AAI Calls FTC/INTEL Settlement an Enforcement Victory

The American Antitrust Institute believes yesterday’s settlement by the Federal Trade Commission (FTC) and Intel Corporation will benefit competition and consumers worldwide. 

“It is the most important antitrust enforcement victory achieved so far during the Obama Administration,” said AAI President Bert Foer. “In light of the crucial importance of the $30 billion-plus chip market to the United States and the world economy, this action ranks high on the FTC's all time list of accomplishments.”

In certain respects, this settlement builds upon and extends the success of AMD in its privately settled case against the chipmaker and a similar victory by the European Union (EU), as well as successful government prosecutions in Korea and Japan.  However, the AAI believes the remedy achieved by the FTC today goes significantly further.  The FTC's Analysis of Proposed Consent Order to Aid Public Comment provides important guidance to the high tech world as to how the Commission intends to address a number of important competition issues that continue to arise in an age of digital convergence.

The settlement covers the markets for graphic chips and chipsets as well as the market for CPUs, and prevents Intel from leveraging its CPU monopoly into these other markets.  For the first time, the FTC clearly prohibits "market share discounts" and "first dollar discounts" by a dominant firm because of their significant anticompetitive effects.  The settlement also prevents Intel from retaliating against OEMs or retailers that use or carry chips made by Intel's rivals.  It prohibits Intel from selling its products below cost, carefully defining the appropriate cost terms.

Intel is required to allow graphic chips made by its rivals to seamlessly interface with their x86 chips for six years.  Intel also is prohibited from engaging in predatory design - making changes that have the sole effect of harming rivals, with the burden, importantly, on Intel to show the design's consumer benefits. In the absence of pretext, the presence of a new benefit would preclude further investigation into a design decision. “The FTC's settlement carefully preserves Intel's incentive and ability to innovate, while adopting a burden that is less favorable to the manufacturer than most case law provides,” said Foer.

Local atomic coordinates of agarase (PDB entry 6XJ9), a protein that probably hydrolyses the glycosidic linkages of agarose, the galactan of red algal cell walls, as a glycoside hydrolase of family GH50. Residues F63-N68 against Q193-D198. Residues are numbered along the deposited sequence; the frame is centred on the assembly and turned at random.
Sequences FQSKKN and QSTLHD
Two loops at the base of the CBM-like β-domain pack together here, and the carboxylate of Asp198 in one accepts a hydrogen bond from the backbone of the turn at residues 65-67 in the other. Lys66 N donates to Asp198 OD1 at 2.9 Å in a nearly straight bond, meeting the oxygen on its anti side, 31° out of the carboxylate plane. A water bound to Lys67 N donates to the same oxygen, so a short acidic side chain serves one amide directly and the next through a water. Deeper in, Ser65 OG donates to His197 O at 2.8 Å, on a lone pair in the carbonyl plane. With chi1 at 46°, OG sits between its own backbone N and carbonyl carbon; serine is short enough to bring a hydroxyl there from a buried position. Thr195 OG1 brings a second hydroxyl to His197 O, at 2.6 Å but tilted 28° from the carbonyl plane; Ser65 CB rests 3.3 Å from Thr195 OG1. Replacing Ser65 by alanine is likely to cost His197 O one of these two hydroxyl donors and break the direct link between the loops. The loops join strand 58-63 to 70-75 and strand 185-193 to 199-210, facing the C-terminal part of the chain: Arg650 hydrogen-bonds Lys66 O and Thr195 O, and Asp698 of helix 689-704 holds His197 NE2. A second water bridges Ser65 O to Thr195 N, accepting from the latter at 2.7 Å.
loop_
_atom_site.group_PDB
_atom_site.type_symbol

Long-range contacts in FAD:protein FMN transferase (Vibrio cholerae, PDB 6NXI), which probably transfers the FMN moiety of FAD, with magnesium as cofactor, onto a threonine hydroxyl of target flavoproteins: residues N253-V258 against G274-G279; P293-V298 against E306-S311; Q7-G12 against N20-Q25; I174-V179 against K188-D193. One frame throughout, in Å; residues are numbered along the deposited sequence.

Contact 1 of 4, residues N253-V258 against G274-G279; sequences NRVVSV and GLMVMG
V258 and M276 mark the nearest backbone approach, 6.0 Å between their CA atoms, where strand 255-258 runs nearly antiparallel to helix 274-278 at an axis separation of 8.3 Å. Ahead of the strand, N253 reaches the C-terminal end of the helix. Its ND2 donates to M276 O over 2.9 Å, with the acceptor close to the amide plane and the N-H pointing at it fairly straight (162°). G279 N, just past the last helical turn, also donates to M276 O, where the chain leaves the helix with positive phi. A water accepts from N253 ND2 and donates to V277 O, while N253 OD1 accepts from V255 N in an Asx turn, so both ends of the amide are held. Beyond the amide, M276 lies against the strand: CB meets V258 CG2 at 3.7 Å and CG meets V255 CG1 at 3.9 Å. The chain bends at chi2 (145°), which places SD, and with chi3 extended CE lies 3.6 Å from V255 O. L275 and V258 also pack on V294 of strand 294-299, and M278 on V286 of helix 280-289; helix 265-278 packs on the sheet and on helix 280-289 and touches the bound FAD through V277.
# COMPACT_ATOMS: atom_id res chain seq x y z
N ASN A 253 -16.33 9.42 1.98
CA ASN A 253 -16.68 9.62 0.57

To assure this agreement will be faithfully implemented, the FTC will monitor Intel's compliance for the next decade.  Although there is an ongoing action involving essentially the same charges by New York State, and Intel has appealed decisions in the EU and Korea, this settlement will do more than produce tremendous benefits for competition and consumers.  It also will permit Intel to focus its energies on what it does best: making chips.

For more information contact:

AAI President Bert Foer at 202-276-6002 bfoer@antitrustinstitute.org

AAI Director Robert Lande at 301-585-5229 rlande@antitrustinstitute.org

AAI Vice President Diana Moss at 720-233-5971 dmoss@antitrustinstitute.org

AAI Senior Fellow Norman Hawker at 269-350-3662 norman.hawker@wmich.edu

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The American Antitrust Institute is an independent non-profit education, research and advocacy organization. Since its formation in 1998, the AAI’s mission has been to increase the role of competition, assure that competition works in the interests of consumers, and challenge abuses of concentrated economic power in the American and world economy. To learn more about the AAI, please visit www.antitrustinstitute.org